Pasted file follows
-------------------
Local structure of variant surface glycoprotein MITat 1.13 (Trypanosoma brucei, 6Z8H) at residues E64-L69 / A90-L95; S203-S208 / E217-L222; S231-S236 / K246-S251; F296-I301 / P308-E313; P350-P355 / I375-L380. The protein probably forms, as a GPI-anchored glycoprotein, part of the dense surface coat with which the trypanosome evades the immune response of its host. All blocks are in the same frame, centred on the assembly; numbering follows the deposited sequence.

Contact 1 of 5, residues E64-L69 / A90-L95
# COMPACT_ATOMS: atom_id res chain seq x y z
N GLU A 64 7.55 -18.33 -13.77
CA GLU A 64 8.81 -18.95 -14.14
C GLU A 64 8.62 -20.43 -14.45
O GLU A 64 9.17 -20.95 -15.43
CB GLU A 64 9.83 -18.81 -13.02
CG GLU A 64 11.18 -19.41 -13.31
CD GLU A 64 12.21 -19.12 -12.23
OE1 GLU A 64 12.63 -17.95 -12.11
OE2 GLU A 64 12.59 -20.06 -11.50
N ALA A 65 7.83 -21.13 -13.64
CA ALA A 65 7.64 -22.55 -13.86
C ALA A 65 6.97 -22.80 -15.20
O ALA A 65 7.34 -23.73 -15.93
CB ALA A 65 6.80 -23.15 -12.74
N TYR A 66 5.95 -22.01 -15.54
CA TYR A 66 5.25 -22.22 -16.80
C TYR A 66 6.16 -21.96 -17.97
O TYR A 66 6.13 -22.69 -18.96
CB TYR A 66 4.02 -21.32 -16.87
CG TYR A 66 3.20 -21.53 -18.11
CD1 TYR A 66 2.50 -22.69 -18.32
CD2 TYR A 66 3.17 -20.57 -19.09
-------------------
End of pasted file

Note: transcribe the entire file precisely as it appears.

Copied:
Local structure of variant surface glycoprotein MITat 1.13 (Trypanosoma brucei, 6Z8H) at residues E64-L69 / A90-L95; S203-S208 / E217-L222; S231-S236 / K246-S251; F296-I301 / P308-E313; P350-P355 / I375-L380. The protein probably forms, as a GPI-anchored glycoprotein, part of the dense surface coat with which the trypanosome evades the immune response of its host. All blocks are in the same frame, centred on the assembly; numbering follows the deposited sequence.

Contact 1 of 5, residues E64-L69 / A90-L95
# COMPACT_ATOMS: atom_id res chain seq x y z
N GLU A 64 7.55 -18.33 -13.77
CA GLU A 64 8.81 -18.95 -14.14
C GLU A 64 8.62 -20.43 -14.45
O GLU A 64 9.17 -20.95 -15.43
CB GLU A 64 9.83 -18.81 -13.02
CG GLU A 64 11.18 -19.41 -13.31
CD GLU A 64 12.21 -19.12 -12.23
OE1 GLU A 64 12.63 -17.95 -12.11
OE2 GLU A 64 12.59 -20.06 -11.50
N ALA A 65 7.83 -21.13 -13.64
CA ALA A 65 7.64 -22.55 -13.86
C ALA A 65 6.97 -22.80 -15.20
O ALA A 65 7.34 -23.73 -15.93
CB ALA A 65 6.80 -23.15 -12.74
N TYR A 66 5.95 -22.01 -15.54
CA TYR A 66 5.25 -22.22 -16.80
C TYR A 66 6.16 -21.96 -17.97
O TYR A 66 6.13 -22.69 -18.96
CB TYR A 66 4.02 -21.32 -16.87
CG TYR A 66 3.20 -21.53 -18.11
CD1 TYR A 66 2.50 -22.69 -18.32
CD2 TYR A 66 3.17 -20.57 -19.09